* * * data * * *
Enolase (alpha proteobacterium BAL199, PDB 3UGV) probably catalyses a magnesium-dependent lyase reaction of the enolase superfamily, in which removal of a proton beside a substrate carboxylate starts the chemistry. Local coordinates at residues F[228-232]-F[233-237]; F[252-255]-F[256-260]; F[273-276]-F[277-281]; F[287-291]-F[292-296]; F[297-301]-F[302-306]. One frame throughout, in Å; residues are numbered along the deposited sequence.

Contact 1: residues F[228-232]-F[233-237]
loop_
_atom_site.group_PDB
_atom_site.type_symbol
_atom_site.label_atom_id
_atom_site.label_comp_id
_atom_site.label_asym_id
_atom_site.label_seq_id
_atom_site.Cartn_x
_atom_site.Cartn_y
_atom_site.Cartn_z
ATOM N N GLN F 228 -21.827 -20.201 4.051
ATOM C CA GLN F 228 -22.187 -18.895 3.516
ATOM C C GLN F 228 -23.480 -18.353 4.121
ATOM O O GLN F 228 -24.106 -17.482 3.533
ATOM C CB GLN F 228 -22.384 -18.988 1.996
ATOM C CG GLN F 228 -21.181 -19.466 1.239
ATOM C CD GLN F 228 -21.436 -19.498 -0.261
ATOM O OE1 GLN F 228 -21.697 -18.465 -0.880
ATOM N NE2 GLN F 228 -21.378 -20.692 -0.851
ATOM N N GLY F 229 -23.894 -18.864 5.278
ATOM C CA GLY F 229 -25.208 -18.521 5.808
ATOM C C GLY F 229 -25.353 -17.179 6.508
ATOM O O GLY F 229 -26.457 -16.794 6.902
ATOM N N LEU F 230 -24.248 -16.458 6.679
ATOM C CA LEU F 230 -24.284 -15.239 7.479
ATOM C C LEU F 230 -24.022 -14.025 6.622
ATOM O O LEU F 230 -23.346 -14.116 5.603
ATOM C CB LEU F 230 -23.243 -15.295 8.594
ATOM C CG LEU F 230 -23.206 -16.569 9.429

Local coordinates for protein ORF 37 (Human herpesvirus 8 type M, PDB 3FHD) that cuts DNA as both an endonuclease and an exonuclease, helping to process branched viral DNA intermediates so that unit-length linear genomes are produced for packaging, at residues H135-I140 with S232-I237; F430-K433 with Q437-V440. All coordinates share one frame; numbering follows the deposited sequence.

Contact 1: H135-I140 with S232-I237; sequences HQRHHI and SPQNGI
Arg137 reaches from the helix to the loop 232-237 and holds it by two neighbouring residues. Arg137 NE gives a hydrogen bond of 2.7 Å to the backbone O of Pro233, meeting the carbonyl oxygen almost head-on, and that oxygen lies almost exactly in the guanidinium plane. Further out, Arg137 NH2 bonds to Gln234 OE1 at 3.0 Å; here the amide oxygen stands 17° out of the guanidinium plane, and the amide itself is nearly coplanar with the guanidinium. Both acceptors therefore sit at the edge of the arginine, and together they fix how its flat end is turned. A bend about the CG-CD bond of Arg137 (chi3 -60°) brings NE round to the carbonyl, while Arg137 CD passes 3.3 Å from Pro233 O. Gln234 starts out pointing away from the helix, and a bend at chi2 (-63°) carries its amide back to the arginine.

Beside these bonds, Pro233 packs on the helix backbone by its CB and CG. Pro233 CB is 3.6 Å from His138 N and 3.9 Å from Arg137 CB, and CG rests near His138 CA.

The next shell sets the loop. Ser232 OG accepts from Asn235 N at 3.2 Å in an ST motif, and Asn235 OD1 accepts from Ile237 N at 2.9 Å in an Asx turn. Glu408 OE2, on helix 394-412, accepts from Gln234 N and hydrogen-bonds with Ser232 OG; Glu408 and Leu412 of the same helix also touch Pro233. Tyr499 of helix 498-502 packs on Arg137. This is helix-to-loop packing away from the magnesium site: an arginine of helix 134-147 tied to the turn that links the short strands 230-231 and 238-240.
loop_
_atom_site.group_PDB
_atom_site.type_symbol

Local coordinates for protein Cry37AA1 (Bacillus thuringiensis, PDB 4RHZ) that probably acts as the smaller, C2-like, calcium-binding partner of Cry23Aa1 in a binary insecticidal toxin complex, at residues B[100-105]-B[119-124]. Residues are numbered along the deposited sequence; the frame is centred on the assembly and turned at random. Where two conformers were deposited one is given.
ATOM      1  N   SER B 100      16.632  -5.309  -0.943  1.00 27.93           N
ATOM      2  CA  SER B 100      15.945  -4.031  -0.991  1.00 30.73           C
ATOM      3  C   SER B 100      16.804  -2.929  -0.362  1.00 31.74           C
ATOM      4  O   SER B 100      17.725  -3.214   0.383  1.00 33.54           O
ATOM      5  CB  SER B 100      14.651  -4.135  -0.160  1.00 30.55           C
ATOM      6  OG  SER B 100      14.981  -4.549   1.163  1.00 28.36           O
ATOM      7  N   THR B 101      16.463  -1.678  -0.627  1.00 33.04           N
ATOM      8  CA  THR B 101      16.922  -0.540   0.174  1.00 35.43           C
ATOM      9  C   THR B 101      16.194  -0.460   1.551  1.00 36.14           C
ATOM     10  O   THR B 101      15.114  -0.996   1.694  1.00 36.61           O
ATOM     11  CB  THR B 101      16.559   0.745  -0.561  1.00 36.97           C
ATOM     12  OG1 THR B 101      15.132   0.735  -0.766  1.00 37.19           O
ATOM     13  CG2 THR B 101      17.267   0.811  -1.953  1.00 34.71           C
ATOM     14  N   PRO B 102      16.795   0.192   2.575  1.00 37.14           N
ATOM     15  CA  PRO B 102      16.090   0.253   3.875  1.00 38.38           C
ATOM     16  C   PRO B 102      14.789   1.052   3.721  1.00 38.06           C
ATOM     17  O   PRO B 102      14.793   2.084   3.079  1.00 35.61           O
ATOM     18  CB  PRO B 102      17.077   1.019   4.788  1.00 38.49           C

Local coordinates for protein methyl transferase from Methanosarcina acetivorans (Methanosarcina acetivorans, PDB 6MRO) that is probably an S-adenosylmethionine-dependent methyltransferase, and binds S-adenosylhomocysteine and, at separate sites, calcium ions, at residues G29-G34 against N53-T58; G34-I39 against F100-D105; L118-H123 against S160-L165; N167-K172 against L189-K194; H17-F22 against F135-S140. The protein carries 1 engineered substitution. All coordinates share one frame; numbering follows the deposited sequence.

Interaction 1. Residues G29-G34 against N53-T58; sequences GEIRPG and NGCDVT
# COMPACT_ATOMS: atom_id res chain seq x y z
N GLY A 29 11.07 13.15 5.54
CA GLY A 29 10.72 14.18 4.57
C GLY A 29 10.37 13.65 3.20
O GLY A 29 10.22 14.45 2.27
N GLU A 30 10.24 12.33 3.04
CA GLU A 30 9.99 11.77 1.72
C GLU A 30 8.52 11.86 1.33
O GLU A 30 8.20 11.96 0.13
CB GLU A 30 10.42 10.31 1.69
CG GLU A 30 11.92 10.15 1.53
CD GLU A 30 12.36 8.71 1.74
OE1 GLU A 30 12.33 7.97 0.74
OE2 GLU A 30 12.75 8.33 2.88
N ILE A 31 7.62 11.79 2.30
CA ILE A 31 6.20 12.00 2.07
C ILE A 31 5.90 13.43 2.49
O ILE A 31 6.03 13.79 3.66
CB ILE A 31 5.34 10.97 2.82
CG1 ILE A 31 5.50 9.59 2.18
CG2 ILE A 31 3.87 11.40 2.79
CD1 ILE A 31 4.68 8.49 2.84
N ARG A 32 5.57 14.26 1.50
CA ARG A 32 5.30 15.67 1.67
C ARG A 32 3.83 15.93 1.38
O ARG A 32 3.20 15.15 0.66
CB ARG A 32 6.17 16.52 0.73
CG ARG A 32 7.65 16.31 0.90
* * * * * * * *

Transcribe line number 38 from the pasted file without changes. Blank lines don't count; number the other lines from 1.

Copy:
_atom_site.group_PDB